June 9, 1999 Harrisburg, PA -- Penn State Harrisburg researchers report they have found the first direct link between the presence of a bacterium in Pennsylvania drinking water and stomach ulcers.
The research team headed by Katherine H. Baker, assistant professor of environmental microbiology, revealed this week it has tied Helicobacter pylori in well water and clinical infection in persons drinking from that supply. Helicobacter pylori is an organism linked to the cause of at least 75 percent of all stomach ulcers and two types of stomach cancers.
The Penn State Harrisburg researchers made the association between water containing H. pylori and the infection through tests of private wells supplying drinking water to individual households. Interviews with residents who consumed the water found a statistically significant correlation between presence of the bacterium and cases of stomach ulcers.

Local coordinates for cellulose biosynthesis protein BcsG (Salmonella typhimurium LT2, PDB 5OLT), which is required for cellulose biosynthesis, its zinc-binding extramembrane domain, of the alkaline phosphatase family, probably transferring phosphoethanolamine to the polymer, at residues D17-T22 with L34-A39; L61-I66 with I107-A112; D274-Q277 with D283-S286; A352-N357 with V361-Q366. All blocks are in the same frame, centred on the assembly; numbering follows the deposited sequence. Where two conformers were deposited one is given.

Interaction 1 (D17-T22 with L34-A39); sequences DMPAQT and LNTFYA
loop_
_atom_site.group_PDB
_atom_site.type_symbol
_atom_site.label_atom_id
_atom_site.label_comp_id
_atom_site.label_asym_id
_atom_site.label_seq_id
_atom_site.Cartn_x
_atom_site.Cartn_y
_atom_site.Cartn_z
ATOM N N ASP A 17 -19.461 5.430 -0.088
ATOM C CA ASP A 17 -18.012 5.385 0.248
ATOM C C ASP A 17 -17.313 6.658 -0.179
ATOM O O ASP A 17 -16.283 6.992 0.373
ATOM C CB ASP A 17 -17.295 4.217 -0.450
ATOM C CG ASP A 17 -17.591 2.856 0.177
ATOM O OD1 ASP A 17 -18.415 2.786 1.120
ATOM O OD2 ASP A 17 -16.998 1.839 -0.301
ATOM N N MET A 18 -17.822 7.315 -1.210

Baker said drinking water is generally considered safe when coliform bacterium is not present. But the ulcer-causing bacterium was found in coliform-free water samples, she added. "What this really means is that our current methods for testing drinking water may be saying that water is fine while H. pylori may actually be present," she said.
The research findings, released at a meeting of the American Society for Microbiology in Chicago, was described by the team as the first to "demonstrate a direct link between contaminated drinking water and stomach ulcers." Baker said the study involved private, untreated water supplies and not municipal water sources, which are less likely to contain the organism.
Working with Jon Hegarty, a graduate student in the Penn State Harrisburg Environmental Pollution Control program, Baker previously identified the presence of H. pylori in well and surface waters in the region more than one year ago.
In that study, the bacterium was found in more than 75 percent of the tested surface water samples. That research represented the first report of live H. pylori in surface water in the United States, demonstrating a major reservoir for the organism outside the human body.
In the United States, an estimated 2.5 million new H. pylori infections occur each year. Peptic ulcer disease affects nearly 5 million people with treatment costs exceeding $5 billion, not including indirect costs due to work and productivity loss. Approximately 16,000 deaths are attributed annually to complications of peptic ulcer disease.
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